History of insurance

History of insurance refers to the development of a modern laws and market in insurance against risks. In some sense we can say that insurance appears simultaneously with the appearance of human society. We know of two types of economies in human societies: money economies (with markets, money, financial instruments and so on) and non-money or natural economies (without money, markets, financial instruments and so on). The second type is a more ancient form than the first. In such an economy and community, we can see insurance in the form of people helping each other. For example, if a house burns down, the members of the community help build a new one. Should the same thing happen to one's neighbour, the other neighbours must help. Otherwise, neighbours will not receive help in the future.

Ancient world

Turning to insurance in the modern sense (i.e., insurance in a modern money economy, in which insurance is part of the financial sphere), early methods of transferring or distributing risk were practiced by Chinese and Babylonian traders as long ago as the 3rd and 2nd millennia BC, respectively. Chinese merchants travelling treacherous river rapids would redistribute their wares across many vessels to limit the loss due to any single vessel's capsizing. The Babylonians developed a system which was recorded in the famous Code of Hammurabi, c. 1750 BC, and practiced by early Mediterranean sailing merchants. If a merchant received a loan to fund his shipment, he would pay the lender an additional sum in exchange for the lender's guarantee to cancel the loan should the shipment be stolen.
Achaemenian monarchs were the first to insure their people and made it official by registering the insuring process in governmental notary offices. The insurance tradition was performed each year in Nowruz (beginning of the Iranian New Year); the heads of different ethnic groups as well as others willing to take part, presented gifts to the monarch. The most important gift was presented during a special ceremony. When a gift was worth more than 10,000 Derrik (Achaemenian gold coin) the issue was registered in a special office. This was advantageous to those who presented such special gifts. For others, the presents were fairly assessed by the confidants of the court. Then the assessment was registered in special offices.

The purpose of registering was that whenever the person who presented the gift registered by the court was in trouble, the monarch and the court would help him. Jahez, a historian and writer, writes in one of his books on ancient Iran: " [W] henever the owner of the present is in trouble or wants to construct a building, set up a feast, have his children married, etc. the one in charge of this in the court would check the registration. If the registered amount exceeded 10,000 Derrik, he or she would receive an amount of twice as much." [http://www.iran-law.com/article.php3?id_article=61]

A thousand years later, the inhabitants of Rhodes invented the concept of the 'general average'. Merchants whose goods were being shipped together would pay a proportionally divided premium which would be used to reimburse any merchant whose goods were jettisoned during storm or sinkage.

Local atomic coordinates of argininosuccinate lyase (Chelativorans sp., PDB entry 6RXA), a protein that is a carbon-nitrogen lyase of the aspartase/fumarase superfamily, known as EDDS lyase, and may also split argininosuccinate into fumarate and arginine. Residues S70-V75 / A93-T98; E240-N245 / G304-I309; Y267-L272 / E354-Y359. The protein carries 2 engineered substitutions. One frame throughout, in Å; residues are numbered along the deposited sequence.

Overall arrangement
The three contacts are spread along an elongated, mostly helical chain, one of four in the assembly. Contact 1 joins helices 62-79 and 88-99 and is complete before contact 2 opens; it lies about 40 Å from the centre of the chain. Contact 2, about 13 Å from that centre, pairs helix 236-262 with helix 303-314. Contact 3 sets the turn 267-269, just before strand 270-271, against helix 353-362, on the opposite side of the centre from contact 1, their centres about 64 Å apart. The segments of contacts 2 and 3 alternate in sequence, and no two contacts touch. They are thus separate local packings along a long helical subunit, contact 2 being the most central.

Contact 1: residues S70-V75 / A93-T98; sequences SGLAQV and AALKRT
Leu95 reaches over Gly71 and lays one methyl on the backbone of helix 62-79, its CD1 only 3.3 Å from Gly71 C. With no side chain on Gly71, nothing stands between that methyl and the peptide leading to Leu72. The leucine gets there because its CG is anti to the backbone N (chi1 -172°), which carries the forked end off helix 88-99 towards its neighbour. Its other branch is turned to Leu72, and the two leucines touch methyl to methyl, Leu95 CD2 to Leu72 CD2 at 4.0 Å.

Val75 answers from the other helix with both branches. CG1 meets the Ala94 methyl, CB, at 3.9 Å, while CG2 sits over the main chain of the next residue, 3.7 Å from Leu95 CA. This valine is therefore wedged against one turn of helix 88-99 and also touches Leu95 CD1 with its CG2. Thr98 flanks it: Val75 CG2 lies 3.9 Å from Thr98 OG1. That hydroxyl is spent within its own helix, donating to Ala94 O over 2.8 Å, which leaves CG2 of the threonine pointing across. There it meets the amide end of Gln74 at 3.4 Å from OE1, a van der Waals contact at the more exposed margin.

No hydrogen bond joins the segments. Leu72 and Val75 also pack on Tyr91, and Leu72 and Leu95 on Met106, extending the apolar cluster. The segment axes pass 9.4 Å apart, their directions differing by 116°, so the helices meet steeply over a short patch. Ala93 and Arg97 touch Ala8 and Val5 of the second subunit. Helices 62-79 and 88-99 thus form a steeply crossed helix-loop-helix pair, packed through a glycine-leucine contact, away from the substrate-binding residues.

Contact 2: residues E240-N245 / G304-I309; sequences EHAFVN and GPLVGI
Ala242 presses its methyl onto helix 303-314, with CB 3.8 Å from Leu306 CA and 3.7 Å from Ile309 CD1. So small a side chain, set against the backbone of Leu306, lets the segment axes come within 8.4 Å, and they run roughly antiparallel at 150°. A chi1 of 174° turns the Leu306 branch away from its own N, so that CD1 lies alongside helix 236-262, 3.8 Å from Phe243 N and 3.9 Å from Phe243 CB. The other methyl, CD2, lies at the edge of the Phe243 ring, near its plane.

The Greeks and Romans introduced the origins of health and life insurance c. 600 AD when they organized guilds called "benevolent societies" which cared for the families and paid funeral expenses of members upon death. Guilds in the Middle Ages served a similar purpose. The Talmud deals with several aspects of insuring goods. Before insurance was established in the late 17th century, "friendly societies" existed in England, in which people donated amounts of money to a general sum that could be used for emergencies.

Early modern

Separate insurance contracts (i.e., insurance policies not bundled with loans or other kinds of contracts) were invented in Genoa in the 14th century, as were insurance pools backed by pledges of landed estates. These new insurance contracts allowed insurance to be separated from investment, a separation of roles that first proved useful in marine insurance. Insurance became far more sophisticated in post-Renaissance Europe, and specialized varieties developed.

Toward the end of the seventeenth century, London's growing importance as a centre for trade increased demand for marine insurance. In the late 1680s, Mr. Edward Lloyd opened a coffee house that became a popular haunt of ship owners, merchants, and ships’ captains, and thereby a reliable source of the latest shipping news. It became the meeting place for parties wishing to insure cargoes and ships, and those willing to underwrite such ventures. Today, Lloyd's of London remains the leading market (note that it is not an insurance company) for marine and other specialist types of insurance, but it works rather differently than the more familiar kinds of insurance.

Insurance as we know it today can be traced to the Great Fire of London, which in 1666 devoured 13,200 houses. In the aftermath of this disaster, Nicholas Barbon opened an office to insure buildings. In 1680, he established England's first fire insurance company, "The Fire Office," to insure brick and frame homes.